Friday, December 4, 2009

Travel Teaching

I was talking with my wife the other day (a fairly common occurance which makes my life ever so much more joyous), and I asked her what I should write about this week.  "Travel teaching" was her reply.

"Travel teaching?" I asked.  You see, I can be very intelligent and witty at times, surprising even myself with my repartee.

"Yes."  Her patience with me was awe-inspiring, as she carefully explained to me what would have been obvious to someone without a horizontal learning curve.  "You should write about our time in Martinique."

Ahh.  Martinique.  How could I have forgotten?

You see, travel teaching and pioneering hold such a dear place in my heart, that somehow I had missed the obvious.  They are so dear to me that I should, of course, write about them.

A number of years ago I had the wonderful bounty of working for the US Baha'i National Centre, and during my last year there I was working in the teaching office.  As there were only a few of us there at the time, I had many different job titles:  National Travelling Teacher Coordinator, National Homefront Pioneer Coordinator, National this, National that.  I think I counted something like 14 titles, any one of which I could use whenever appropriate.  What it really meant was that I received a lot of letters from all over the nation and tried my best to respond to them.  While others in the office dealt with specific localities, I was more general in my work.

I spoke with many people about the bounties and benefits of pioneering and travel teaching, often partaking of those bounties myself, as I was a pioneer at the time.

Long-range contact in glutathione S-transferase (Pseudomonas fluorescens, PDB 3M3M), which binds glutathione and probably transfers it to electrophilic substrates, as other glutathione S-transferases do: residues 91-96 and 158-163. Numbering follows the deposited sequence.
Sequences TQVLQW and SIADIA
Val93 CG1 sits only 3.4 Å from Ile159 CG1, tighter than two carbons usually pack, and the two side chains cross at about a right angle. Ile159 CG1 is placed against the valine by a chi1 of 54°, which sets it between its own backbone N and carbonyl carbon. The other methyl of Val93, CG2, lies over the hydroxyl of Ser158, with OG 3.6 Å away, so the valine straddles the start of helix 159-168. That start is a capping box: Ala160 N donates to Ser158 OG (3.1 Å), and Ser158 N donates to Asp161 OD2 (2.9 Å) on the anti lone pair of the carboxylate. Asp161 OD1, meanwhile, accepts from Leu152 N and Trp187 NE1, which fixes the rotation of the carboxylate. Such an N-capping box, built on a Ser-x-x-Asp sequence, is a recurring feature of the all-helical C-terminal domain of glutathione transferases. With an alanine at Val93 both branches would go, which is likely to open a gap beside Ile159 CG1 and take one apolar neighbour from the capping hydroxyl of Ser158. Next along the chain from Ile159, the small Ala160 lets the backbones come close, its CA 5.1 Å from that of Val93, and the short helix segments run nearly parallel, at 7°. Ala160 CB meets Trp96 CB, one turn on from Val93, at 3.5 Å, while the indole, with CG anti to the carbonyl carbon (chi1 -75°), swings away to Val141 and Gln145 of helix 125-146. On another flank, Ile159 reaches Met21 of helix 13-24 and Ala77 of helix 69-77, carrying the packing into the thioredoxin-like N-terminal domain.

Aside number 1: I remember one time while serving in my pioneer post, my friends and I had a problem, so I told them to phone the Homefront Pioneer Coordinator.  They thought I was joking, as I was serving in that capacity at the time.  "Seriously," I said, "leave a message and I'll get back to you."  The reason I said that was that I did not have any clue what to do about our problem at that moment, but I just knew that when I was serving in that capacity in the office, the answer would come.  And it did.  I got our message the next morning, saw the solution and phoned back.

Aside number 2:  There was a campaign going on at the time in which the National Teaching Committee identified a number of places that needed pioneers in order to form Assemblies.  This wonderful couple were just leaving the military and they wanted to serve as homefront pioneers, but could only do so if they both had jobs as nurses nearby.  Every few days they would phone and give me the list of cities in which they were offered jobs.  None of them were near pioneer posts, so they turned these offers down.  For over six months they kept at it, demonstrating a devotion that has impressed me to this day.  Finally, they found two jobs near a pioneer post and moved shortly thereafter.  A week or so later, they called again, this time in tears.  "We've just formed our Assembly."  When I asked how, they replied, "David and Margaret Ruhe moved into the city."  David, in case you are unaware, had just retired from his service on the Universal House of Justice.  These two stalwart souls, through their patience and perseverence, had the unbelievable bounty of being able to serve on an Assembly with a former member of the Universal House of Justice.

End of asides for now.

Where was I?  Oh yes, Martinique.

Marielle and I were about to get married when we went to hear a Counsellor speak.  He talked of the need for short-term travelling teachers, and said that if someone had the time, but not the money, not to worry.  He would ensure that they would be able to go.

Naturally, I went to up to him afterwards and said I had the time, but not the money.

With all seriousness, he asked, "Would Marielle go with you?"